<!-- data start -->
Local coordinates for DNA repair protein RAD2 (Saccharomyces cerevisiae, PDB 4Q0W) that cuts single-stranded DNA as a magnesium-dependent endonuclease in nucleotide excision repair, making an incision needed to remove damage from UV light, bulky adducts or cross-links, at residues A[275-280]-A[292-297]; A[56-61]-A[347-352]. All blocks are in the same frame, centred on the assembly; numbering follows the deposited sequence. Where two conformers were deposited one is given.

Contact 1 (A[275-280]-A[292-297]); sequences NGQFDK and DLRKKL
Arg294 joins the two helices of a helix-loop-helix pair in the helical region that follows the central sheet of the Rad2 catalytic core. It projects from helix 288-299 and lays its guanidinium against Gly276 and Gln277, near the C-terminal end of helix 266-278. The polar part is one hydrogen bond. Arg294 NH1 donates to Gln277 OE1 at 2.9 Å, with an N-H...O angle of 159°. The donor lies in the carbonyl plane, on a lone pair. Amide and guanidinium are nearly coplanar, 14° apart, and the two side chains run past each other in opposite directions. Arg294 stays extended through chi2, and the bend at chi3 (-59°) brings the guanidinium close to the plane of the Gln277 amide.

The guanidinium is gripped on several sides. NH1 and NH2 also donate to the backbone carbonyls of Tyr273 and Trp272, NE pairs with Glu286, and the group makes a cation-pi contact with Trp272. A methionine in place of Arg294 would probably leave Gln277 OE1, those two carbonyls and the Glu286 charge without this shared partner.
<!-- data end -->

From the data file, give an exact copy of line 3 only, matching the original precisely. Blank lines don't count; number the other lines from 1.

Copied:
Arg294 joins the two helices of a helix-loop-helix pair in the helical region that follows the central sheet of the Rad2 catalytic core. It projects from helix 288-299 and lays its guanidinium against Gly276 and Gln277, near the C-terminal end of helix 266-278. The polar part is one hydrogen bond. Arg294 NH1 donates to Gln277 OE1 at 2.9 Å, with an N-H...O angle of 159°. The donor lies in the carbonyl plane, on a lone pair. Amide and guanidinium are nearly coplanar, 14° apart, and the two side chains run past each other in opposite directions. Arg294 stays extended through chi2, and the bend at chi3 (-59°) brings the guanidinium close to the plane of the Gln277 amide.